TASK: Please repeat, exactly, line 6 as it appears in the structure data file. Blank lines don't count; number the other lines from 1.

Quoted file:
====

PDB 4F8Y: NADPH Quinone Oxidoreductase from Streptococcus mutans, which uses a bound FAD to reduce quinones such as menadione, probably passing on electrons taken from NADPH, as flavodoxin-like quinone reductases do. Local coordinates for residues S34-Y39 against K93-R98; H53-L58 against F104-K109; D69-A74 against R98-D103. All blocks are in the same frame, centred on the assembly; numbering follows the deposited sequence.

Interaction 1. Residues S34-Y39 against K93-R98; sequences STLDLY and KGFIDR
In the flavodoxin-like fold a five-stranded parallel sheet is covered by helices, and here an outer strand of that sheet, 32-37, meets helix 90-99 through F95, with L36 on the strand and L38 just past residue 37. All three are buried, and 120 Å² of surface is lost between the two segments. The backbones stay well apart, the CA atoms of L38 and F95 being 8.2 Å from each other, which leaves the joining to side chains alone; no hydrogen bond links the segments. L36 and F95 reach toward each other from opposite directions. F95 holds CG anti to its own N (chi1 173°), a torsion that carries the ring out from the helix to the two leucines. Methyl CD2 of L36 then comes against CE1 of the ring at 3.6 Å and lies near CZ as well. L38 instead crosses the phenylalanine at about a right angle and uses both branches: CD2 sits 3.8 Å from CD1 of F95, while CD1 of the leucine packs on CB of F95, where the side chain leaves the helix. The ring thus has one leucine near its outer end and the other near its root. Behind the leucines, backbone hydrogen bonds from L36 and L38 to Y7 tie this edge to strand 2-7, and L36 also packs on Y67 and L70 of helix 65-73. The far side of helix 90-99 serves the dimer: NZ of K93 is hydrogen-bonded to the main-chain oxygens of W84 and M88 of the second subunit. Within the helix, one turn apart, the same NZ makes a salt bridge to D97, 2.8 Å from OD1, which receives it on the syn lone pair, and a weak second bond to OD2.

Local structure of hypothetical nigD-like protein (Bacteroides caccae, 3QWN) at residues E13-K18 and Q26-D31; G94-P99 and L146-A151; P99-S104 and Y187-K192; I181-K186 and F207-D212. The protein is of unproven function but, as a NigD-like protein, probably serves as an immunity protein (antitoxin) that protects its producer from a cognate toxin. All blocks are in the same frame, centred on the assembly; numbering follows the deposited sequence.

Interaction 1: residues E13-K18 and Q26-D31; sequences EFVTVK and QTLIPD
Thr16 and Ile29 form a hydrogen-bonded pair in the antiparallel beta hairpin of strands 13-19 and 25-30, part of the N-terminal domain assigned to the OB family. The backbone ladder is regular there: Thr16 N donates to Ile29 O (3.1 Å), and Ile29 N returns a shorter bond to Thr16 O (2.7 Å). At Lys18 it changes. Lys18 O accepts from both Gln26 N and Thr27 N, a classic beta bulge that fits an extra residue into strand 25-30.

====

Thr16 and Ile29 form a hydrogen-bonded pair in the antiparallel beta hairpin of strands 13-19 and 25-30, part of the N-terminal domain assigned to the OB family. The backbone ladder is regular there: Thr16 N donates to Ile29 O (3.1 Å), and Ile29 N returns a shorter bond to Thr16 O (2.7 Å). At Lys18 it changes. Lys18 O accepts from both Gln26 N and Thr27 N, a classic beta bulge that fits an extra residue into strand 25-30.